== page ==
Once this Kickstarter has ended, visit http://mirobot.io for the latest Mirobot news
I need your help to get Mirobot into the hands of as many children as possible. These might be your own children, students that you teach or the children of a friend. Your feedback will be used to make the whole system more robust and reliable and will help me understand which problems to solve to increase adoption.
Mirobot is a small, WiFi robotics kit that children can build themselves and then use to learn about technology, engineering and programming. It's fun to build and easy to start programming it to draw shapes.
The chassis is laser cut and snaps together quite easily. It's evolved over quite a few iterations now and I'm confident that it works. it's robust, but also quite simple. Kids can understand how it works and what it does.
There's no slick plastic casing because I think children are more interested in things when they can see what's going on inside. With Mirobot, the mechanisms are all easily visible - it's designed to remove the mystery and help understanding.
There have been a lot of iterations of the PCB to make sure it's easy for children (and adults!) to solder. Check out the blog post about this if you're interested. It comes with all of the parts you need to make sure it works. If you're not comfortable soldering, you can buy it in a pre-soldered version so you just snap everything together.
Once you've put Mirobot together, it's time to start it drawing. One of the nice features of Mirobot is that all of the tools you need to start programming are already there on-board for you to use.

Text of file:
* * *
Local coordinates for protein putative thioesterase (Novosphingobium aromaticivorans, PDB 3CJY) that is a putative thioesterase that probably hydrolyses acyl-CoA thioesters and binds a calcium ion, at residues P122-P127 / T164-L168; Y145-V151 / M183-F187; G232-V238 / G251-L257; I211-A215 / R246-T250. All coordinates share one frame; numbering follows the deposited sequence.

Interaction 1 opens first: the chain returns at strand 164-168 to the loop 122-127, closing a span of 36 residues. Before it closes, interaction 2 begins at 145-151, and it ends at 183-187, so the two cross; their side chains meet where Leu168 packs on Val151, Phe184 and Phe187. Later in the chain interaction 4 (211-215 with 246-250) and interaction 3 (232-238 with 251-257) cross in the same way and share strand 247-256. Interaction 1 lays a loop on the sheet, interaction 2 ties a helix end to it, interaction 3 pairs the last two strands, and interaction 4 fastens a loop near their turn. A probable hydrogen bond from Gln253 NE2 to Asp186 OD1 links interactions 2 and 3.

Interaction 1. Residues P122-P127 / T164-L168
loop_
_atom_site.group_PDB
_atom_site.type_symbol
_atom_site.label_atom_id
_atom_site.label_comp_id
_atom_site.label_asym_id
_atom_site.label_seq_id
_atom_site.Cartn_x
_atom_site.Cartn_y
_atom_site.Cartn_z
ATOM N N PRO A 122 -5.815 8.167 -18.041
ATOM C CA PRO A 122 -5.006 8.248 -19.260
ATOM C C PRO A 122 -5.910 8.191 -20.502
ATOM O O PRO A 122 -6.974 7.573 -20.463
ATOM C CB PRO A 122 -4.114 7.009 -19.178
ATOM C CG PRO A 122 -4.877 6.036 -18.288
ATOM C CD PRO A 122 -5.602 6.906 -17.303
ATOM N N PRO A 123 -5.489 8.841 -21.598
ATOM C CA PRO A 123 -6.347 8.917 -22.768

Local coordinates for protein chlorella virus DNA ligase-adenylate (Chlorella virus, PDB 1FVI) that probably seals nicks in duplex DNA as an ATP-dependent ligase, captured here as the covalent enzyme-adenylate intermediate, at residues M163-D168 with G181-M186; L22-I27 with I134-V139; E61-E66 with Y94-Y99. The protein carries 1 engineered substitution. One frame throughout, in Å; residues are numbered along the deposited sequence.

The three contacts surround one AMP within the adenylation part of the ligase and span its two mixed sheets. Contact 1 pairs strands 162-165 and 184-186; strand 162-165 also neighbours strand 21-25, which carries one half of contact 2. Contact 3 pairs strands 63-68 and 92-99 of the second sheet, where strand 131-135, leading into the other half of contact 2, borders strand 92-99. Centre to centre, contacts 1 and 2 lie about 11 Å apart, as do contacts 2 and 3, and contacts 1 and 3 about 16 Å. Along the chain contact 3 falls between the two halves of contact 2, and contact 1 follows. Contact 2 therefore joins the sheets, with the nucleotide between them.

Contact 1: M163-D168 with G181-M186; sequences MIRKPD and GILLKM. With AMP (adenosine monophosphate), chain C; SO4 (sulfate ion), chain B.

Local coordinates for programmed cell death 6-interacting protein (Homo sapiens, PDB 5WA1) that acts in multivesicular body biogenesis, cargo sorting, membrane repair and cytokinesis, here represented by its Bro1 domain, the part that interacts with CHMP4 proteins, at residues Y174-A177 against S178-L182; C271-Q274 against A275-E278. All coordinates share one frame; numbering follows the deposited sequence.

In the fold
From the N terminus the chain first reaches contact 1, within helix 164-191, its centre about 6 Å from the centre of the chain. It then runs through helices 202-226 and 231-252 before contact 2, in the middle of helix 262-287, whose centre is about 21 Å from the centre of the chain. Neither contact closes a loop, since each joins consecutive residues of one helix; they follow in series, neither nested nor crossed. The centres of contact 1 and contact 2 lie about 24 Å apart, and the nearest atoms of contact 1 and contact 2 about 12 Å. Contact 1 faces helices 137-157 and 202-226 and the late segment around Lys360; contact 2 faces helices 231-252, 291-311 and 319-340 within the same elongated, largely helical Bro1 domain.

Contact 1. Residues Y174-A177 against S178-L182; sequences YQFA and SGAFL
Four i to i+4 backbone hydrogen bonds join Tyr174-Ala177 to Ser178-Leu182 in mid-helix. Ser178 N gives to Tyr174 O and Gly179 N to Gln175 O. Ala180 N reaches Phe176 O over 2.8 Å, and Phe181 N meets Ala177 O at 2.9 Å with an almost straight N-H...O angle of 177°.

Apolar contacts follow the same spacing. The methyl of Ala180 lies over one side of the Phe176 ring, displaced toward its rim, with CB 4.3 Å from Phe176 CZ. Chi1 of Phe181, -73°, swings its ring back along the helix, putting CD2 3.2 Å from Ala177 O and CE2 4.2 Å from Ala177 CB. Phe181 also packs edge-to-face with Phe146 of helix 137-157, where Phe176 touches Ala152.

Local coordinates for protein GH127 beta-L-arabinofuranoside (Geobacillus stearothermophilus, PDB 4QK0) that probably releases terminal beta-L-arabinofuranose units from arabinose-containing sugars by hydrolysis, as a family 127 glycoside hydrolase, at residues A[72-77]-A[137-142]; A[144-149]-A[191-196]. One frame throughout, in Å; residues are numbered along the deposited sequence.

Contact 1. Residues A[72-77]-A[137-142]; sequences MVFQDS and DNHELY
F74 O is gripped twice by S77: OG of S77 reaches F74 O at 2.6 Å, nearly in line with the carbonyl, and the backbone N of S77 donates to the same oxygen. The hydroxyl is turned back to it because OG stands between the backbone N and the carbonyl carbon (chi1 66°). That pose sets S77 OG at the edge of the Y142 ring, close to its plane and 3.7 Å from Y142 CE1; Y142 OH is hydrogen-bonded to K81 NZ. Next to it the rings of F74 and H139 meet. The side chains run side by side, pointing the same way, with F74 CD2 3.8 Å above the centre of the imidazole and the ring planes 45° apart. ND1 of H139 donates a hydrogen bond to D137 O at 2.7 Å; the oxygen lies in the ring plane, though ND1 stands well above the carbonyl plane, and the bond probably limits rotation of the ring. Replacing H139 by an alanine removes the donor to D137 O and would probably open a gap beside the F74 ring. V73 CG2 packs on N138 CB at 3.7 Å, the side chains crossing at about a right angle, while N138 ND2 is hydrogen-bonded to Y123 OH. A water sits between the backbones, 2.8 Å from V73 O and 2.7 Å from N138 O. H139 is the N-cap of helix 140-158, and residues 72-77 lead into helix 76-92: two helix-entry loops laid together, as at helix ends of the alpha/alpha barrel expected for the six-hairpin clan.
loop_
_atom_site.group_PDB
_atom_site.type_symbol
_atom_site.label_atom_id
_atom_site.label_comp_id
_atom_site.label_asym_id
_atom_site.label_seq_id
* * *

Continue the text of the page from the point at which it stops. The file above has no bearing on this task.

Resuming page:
All you need to do is make it join your WiFi network (or join its access point if you don't have one accessible) and then you can browse to its on-board web page that lets you use a Scratch-like visual programming tool.
There are lots of ways of programming Mirobot. The easiest is to use the simple web-based GUI to set up the commands you want it to run - this is a lot like the original LOGO programming, but it's drag and drop. Once you graduate from this, you can move on to programming it more directly using a programming language.
Mirobot is a completely open robotics platform - all of the code and designs are open-source so you can modify them to make it do exactly what you want. One of the big benefits of this is that as people make it do new and interesting things, they can be shared with the community to everyone's benefit.